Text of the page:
Rory O'Farrell: What is the bottom line for the Irish economy?
It is well known that the economic bubble was inflated by borrowed money, largely in the private sector. What is largely being ignored is that the total economy, public and private sector, is still being financed from abroad.
Ireland has successfully managed a trade surplus in our recent history, exporting more than we import. We have had a steady income. However, for most of the 21st Century we have shown a Current Account deficit. But why is this important? The Current Account in the National Accounts in many ways is similar to the current account a private citizen has in a bank (it is complicated in that it measures flows rather than stocks). It measures the day to day items of the national economy. It includes our trade balance, but crucially for Ireland, it includes some of our day to day expenses in the global economy. Each quarter the Irish economy must send money abroad to pay interest bills and the profits to multinationals. Given our liabilities, Ireland has to run very fast to stay still. Even having a trade surplus of €10 billion may not be enough push us back in the black.
Though the fiscal deficit is important, the Current Account serves as the bottom line for the economy as a whole. If we want to pay back our private sector debt (such as in Anglo or AIB) without just lumping it onto the National Debt, we must show a Current Account surplus.
What can be done?
It is inevitable that our debt overhang will resolve itself eventually, but as with everything in economics there are choice as to how to deal with the issue. Continuing with government policy will lead to debts being resolved through bankruptcy.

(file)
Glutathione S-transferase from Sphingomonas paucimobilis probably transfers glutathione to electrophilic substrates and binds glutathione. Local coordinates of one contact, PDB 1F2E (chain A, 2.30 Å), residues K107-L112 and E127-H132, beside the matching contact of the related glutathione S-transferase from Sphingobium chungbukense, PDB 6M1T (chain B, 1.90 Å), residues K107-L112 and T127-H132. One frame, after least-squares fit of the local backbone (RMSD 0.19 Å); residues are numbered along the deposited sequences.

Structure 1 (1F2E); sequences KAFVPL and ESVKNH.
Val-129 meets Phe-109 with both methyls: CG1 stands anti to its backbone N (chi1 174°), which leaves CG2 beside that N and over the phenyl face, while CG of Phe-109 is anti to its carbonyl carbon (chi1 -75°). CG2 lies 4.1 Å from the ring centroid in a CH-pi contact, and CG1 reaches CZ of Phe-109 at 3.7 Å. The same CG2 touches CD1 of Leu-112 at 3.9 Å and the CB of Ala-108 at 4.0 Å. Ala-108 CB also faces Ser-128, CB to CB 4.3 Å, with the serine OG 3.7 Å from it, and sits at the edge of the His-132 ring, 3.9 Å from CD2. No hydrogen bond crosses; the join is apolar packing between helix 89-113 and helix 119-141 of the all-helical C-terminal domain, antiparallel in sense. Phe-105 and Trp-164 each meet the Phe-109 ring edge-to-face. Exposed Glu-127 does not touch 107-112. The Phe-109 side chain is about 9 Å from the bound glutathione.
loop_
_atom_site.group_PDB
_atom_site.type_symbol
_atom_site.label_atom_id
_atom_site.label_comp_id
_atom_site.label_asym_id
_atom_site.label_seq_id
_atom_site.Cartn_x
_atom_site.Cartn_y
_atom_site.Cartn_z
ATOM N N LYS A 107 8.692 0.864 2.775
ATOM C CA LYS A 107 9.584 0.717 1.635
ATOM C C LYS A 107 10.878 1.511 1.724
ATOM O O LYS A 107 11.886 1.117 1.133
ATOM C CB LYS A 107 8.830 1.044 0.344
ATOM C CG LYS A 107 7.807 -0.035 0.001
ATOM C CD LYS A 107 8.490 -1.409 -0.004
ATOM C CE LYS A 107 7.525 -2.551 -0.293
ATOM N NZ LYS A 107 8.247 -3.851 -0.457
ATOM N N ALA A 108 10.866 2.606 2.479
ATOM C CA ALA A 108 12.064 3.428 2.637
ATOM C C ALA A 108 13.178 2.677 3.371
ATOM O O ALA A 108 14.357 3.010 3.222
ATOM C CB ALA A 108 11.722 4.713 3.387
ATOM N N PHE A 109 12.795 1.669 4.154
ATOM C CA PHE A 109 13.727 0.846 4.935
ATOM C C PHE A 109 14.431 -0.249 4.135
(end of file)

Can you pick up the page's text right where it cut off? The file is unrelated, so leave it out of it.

The most obvious way to reduce out international liabilities would have been to allow private sector debt stay private, and allow the bank bondholders take a hit. This would have been the correct thing to do. Unfortunately this is getting more and more difficult to do as the Government added private debt to the public debt.
We can increase exports. Unfortunately this is difficult, though not impossible. We cannot change demand from abroad but we can make ourselves more competitive.
One suggested way is to lower wages. However how would this benefit the current account? It might increase inward investment in the medium term, but as wage rates are already competitive it is unlikely it would have much of an effect. Also, as our export sector is dominated by multinationals cutting wages would simply increase the profits that are sent abroad, so a wage cut could actually harm our Current Account position. Alternatively we could try reduce non-wage costs by investing in public infrastructure.
We can reduce imports. This is something we have far more control over. One possible way is through massive Government cut backs to kill off domestic demand for imports. This is a strategy that was pursued by the IMF in South America, but they have moved away from this. The social consequences are too severe. Also a social wasteland does not make for a good export platform, so such a tactic could also reduce exports, and not improve the Current Account balance. As most government spending is done domenstically. There is some leakage abroad, but government spending can be targetted in a way to minimise this.
The government could look at which income groups spend the most on imports and increase their income tax rather than that of other groups. Also Ireland imports a disproportionate amount of goods, mainly due to our dependence on foreign energy. Investing in alternative energy is a good substitute, but also the simpler solution of public transport and cycle lanes would reduce the amount of fuel we import.
Finally we can reduce capital outflows and have one big inflow. Repatriating the National Pension Reserve Fund would be the obvious inflow. But what of outflows? Saving does not always equal investment. We should look at which income groups save their money abroad and tax them more. This will help to keep money in the domestic economy, and reduce our external liabilities.
It may be argued that this policy is protectionist, but we simply cannot afford to keep importing at the rate we have been.
Rory O'Farrell is an economist lecturing in TU Dublin. He previously worked for the OECD and for NERI.